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Not having health insurance was the biggest workplace stressor The lack of insurance increased both mortality and health care costs

Health Insurers Pledge Not to Raise Rates in 2021

Eighty three percent of health insurers plan to keep their rates static, in response to COVID-19.

Seventeen percent of health insurers plan to raise rates to a maximum of 5%, according to a study by eHealth, a private online health insurance marketplace based in Santa Clara, Calif. Flat premiums next year will come as a relief to the millions of Americans who already feel the pains of rising health costs. But, it especially lessens the financial burden caused solely by COVID-19.

Just over 6 million Americans filed for unemployment—more than 10% of the country’s workforce—immediately following the virus’s side effects to the economy such as stemmed business operations for companies the federal and state governments deem nonessential. Furthermore, there are nearly 500,000 cases in the U.S., as of April 12, according to the World Health Organization. Thousands of people have been contracting the virus daily, which means Americans are in need of health insurance more than ever. And insurance companies are responding to that demand through cost cuts.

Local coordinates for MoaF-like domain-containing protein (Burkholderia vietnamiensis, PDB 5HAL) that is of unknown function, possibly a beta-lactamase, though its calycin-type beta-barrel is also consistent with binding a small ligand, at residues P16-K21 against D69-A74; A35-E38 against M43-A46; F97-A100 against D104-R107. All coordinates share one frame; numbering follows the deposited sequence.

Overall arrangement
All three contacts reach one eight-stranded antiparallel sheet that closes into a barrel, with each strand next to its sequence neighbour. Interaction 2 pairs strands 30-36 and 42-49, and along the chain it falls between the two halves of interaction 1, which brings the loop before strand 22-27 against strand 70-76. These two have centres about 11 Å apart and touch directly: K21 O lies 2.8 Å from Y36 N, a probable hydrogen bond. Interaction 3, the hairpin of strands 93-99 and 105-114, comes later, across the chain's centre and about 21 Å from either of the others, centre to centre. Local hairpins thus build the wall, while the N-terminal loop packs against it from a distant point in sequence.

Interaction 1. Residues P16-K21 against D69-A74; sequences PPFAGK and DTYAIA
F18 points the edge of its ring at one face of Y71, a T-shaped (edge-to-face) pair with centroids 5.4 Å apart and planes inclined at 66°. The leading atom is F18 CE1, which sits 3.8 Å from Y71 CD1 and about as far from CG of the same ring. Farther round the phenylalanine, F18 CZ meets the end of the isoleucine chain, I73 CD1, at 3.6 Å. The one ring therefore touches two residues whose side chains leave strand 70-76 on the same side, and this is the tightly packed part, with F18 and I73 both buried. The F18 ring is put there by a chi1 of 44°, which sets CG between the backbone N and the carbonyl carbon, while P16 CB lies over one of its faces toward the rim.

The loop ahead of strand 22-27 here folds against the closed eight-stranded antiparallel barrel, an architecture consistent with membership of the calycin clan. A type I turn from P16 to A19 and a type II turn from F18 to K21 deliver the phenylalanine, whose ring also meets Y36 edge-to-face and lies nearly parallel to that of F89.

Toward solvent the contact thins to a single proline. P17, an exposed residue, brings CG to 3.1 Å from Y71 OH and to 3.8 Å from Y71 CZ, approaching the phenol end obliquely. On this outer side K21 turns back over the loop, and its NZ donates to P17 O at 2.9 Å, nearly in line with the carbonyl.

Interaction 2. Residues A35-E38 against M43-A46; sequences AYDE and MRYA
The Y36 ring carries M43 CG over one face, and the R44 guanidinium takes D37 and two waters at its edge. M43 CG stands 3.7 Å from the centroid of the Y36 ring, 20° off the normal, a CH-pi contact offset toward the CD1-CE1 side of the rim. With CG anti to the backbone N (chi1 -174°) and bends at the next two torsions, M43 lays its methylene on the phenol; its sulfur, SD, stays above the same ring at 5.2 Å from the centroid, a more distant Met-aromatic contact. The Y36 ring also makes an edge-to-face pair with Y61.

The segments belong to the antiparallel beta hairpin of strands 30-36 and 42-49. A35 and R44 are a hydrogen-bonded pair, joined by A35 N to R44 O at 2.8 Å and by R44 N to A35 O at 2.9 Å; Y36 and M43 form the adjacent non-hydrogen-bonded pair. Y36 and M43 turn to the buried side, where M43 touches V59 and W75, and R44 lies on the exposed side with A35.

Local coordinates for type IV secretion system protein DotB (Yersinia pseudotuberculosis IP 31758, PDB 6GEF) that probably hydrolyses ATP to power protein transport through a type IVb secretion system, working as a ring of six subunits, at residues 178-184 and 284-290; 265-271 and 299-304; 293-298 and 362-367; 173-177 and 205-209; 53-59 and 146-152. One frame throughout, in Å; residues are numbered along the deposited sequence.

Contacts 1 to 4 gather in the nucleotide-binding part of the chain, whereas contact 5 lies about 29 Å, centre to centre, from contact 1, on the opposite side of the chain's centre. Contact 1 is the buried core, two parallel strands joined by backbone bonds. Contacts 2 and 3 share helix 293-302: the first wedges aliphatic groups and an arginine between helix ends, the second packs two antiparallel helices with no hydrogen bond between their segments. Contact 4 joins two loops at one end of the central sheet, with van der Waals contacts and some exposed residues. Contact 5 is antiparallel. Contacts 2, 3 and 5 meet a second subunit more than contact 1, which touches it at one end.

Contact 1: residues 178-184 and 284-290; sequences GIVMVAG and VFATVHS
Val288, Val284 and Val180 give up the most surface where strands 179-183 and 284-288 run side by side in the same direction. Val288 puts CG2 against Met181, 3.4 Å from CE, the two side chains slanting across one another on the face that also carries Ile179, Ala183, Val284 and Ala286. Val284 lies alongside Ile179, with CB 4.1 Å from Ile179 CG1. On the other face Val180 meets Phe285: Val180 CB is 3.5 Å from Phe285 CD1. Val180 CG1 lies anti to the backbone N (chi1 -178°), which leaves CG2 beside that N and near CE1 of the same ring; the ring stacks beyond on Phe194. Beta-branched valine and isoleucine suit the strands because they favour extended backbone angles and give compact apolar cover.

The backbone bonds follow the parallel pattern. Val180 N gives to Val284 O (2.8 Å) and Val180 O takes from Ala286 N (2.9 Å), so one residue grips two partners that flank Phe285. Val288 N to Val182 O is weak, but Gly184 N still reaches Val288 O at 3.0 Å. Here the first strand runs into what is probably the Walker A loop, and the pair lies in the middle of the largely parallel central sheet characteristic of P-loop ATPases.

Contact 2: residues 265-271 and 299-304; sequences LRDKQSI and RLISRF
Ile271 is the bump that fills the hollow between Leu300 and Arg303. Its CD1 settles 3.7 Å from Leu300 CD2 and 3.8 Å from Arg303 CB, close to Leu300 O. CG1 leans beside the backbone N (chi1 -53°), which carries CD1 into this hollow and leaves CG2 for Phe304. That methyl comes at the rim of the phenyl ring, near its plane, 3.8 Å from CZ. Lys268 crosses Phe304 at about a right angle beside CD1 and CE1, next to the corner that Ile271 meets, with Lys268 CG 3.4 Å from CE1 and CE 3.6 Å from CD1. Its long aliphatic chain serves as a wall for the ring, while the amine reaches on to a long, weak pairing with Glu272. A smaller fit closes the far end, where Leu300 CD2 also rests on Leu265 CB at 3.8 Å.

eHealth received responses from 33 health insurance companies between March 30 and April 2. In addition to not raising premiums or at least not increasing them too high, 97% of respondents also said they were waiving out-of-pocket costs for COVID-19 tests. The other 6% said they would allow its members to defer premium payments. In terms of treatment, 58% said it will cover out-of-pocket costs. Within the group of insurers who said they would waive the costs of treatment, eight in 10 will cover all associated costs, but 20% are covering a portion of costs.

In related news, some health savings accounts (HSA), flexible spending accounts (FSA) and health reimbursement accounts (HRA) are making provisions to what users can use toward distributions. Qualified medical expenses may now include telehealth service and expand to over-the-counter drugs and products such as painkillers, allergy medication and menstrual care products. There is a possible snag, though, as some pharmacies and convenience stores may not have updated their point-of-sale systems for HSA and FSA debit cards to recognize said products as qualified expenses. For that, members will need to maintain their receipts and apply for a reimbursement with their provider. What’s more, the extension of the income tax filing deadline to July 15, 2020, has also extended the HSA and FSA deadline for 2019 contributions to the same date.

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